Anthropomorphizing farm animals is inevitable. We project personalities and our own foibles on the animals under our care. It is an act of giving voice and character to the individuals with whom we develop relationships through daily contact.
As fellow omnivores, hogs fall into a category all their own. We view them quite literally as a source of food. We stand and admire the hams, the sides, the fatback, the hocks, and the jowls. It is a process that allows us to gain distance emotionally from an animal that can be quite personable one on one, responding to its name, waiting patiently for a back scratch and not so patiently for its dinner. On the whole, hogs are rather benign creatures … when raised singly or in pairs.
However, put four or five, ten or twenty, or several hundred together and those endearing individual qualities quickly morph into a mob mentality. Like attendees at a Trump rally baiting reporters, a pack of porcines want their red meat served raw and they want it now. No longer do they view you as the benevolent lord doling out favors and rewards. Instead, you are now a meal that has conveniently walked right up to the plate.
Yesterday I was feeding a group of hogs in the woods, four boys now grown to 125-plus pounds each. We still feed them by hand twice a day. But around this age — let us call it the teenage years — hogs are hungry all day and all night, a bottomless pit of insatiability. Wading through them to the trough with a feed bucket, their grasping mouths pulling on your pants, becomes an increasingly problematic exercise. One of those boys yesterday took a good long bite on my calf. It hurt. I booted his butt in retaliation, and he turned his attention away from me to an easier dinner at the trough, shoving his brothers out of the way. This happens every cycle in raising hogs. For us, it is the sign that it is time to fill up the self-feeder and let them eat as they want when they want.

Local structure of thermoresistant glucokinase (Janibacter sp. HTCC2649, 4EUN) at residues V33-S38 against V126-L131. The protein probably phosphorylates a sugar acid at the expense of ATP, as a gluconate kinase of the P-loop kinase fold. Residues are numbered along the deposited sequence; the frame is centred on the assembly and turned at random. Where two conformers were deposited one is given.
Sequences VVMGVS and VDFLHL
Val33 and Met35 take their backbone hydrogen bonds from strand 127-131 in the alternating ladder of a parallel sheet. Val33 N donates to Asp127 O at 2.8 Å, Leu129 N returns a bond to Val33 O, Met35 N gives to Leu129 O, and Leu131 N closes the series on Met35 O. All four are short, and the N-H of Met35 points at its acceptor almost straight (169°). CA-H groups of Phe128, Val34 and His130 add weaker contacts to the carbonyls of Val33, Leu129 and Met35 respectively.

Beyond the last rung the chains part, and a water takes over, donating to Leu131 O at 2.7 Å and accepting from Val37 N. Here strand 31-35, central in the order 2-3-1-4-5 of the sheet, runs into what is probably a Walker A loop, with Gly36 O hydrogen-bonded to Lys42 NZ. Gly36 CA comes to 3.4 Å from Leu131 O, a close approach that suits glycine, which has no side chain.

The bite by the hog reminded me of a conversation with a local extension agent. Forty-some years ago, as a teenager, he had helped an old dairy farmer, doing odd and distasteful jobs as requested. This old farmer also raised a couple of hundred hogs, kept out in a large field.
One of the more unpleasant tasks of any livestock farmer is disposing of dead animals. Some bury them, others haul them into the woods for the scavengers to find, and some try their hand at mortality composting. On a large farm, death can be a weekly event. This dairyman (in a practice not practiced by our farm, I hasten to add) piled up any bodies of dead calves on a flatbed truck.
Each Saturday he took the truck to the hogs, the teenage boy on the bed. As they drove through the gates on the very first day, the teenager was instructed to start throwing the calves off the back, one at a time. The farmer then called his hogs, who came running. As the agent recalled, if you’ve never experienced a large sounder of hogs running at you, it is a fearsome sight and sound to behold.
About this time, the farmer slid open the back window of the truck and voiced these words of wisdom: “Whatever you do, don’t fall off the truck.” The hero of our story, standing on the slippery surface of the bed, grabbing the putrefying calves, began to heave them off into the mass of agitated hogs. Horrific sounds of bones crunching followed, haunting the extension agent, now nearing retirement, even to this day.
Which gives us this week’s teachable moment in farming and life: when dealing with a mob, whatever you do, don’t fall of the truck. It could ruin your day.
Reading this weekend: Loosed Upon The World: an anthology of climate fiction. And, Small Is Beautiful: life in a local economy by Lyle Estill (not particularly well-written or relevant).